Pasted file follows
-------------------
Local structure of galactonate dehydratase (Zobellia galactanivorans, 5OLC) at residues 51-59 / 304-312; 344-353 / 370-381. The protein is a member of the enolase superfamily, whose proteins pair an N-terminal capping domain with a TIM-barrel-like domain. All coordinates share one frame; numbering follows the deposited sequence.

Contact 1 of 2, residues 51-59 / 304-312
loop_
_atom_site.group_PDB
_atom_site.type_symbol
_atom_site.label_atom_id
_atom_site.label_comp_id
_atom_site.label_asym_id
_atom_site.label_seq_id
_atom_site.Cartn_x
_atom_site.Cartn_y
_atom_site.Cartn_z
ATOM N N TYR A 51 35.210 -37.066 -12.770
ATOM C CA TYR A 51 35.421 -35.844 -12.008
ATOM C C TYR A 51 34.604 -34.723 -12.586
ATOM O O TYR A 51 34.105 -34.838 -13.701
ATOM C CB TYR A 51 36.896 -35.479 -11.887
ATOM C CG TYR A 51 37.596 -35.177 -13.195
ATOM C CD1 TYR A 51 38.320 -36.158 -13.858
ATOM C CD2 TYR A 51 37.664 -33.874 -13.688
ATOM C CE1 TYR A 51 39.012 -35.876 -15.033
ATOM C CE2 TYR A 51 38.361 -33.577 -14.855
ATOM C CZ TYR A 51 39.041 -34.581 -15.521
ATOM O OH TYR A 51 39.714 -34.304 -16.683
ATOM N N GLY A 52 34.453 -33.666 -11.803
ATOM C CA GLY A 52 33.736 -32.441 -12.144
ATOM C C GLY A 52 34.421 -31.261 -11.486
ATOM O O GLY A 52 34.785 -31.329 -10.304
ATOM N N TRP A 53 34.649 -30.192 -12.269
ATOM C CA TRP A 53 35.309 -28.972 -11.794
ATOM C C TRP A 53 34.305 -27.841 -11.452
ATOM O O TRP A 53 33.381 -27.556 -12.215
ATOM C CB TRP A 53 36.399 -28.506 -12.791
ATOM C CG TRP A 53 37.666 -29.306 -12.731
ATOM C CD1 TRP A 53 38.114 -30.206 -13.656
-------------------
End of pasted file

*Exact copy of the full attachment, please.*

Local structure of galactonate dehydratase (Zobellia galactanivorans, 5OLC) at residues 51-59 / 304-312; 344-353 / 370-381. The protein is a member of the enolase superfamily, whose proteins pair an N-terminal capping domain with a TIM-barrel-like domain. All coordinates share one frame; numbering follows the deposited sequence.

Contact 1 of 2, residues 51-59 / 304-312
loop_
_atom_site.group_PDB
_atom_site.type_symbol
_atom_site.label_atom_id
_atom_site.label_comp_id
_atom_site.label_asym_id
_atom_site.label_seq_id
_atom_site.Cartn_x
_atom_site.Cartn_y
_atom_site.Cartn_z
ATOM N N TYR A 51 35.210 -37.066 -12.770
ATOM C CA TYR A 51 35.421 -35.844 -12.008
ATOM C C TYR A 51 34.604 -34.723 -12.586
ATOM O O TYR A 51 34.105 -34.838 -13.701
ATOM C CB TYR A 51 36.896 -35.479 -11.887
ATOM C CG TYR A 51 37.596 -35.177 -13.195
ATOM C CD1 TYR A 51 38.320 -36.158 -13.858
ATOM C CD2 TYR A 51 37.664 -33.874 -13.688
ATOM C CE1 TYR A 51 39.012 -35.876 -15.033
ATOM C CE2 TYR A 51 38.361 -33.577 -14.855
ATOM C CZ TYR A 51 39.041 -34.581 -15.521
ATOM O OH TYR A 51 39.714 -34.304 -16.683
ATOM N N GLY A 52 34.453 -33.666 -11.803
ATOM C CA GLY A 52 33.736 -32.441 -12.144
ATOM C C GLY A 52 34.421 -31.261 -11.486
ATOM O O GLY A 52 34.785 -31.329 -10.304
ATOM N N TRP A 53 34.649 -30.192 -12.269
ATOM C CA TRP A 53 35.309 -28.972 -11.794
ATOM C C TRP A 53 34.305 -27.841 -11.452
ATOM O O TRP A 53 33.381 -27.556 -12.215
ATOM C CB TRP A 53 36.399 -28.506 -12.791
ATOM C CG TRP A 53 37.666 -29.306 -12.731
ATOM C CD1 TRP A 53 38.114 -30.206 -13.656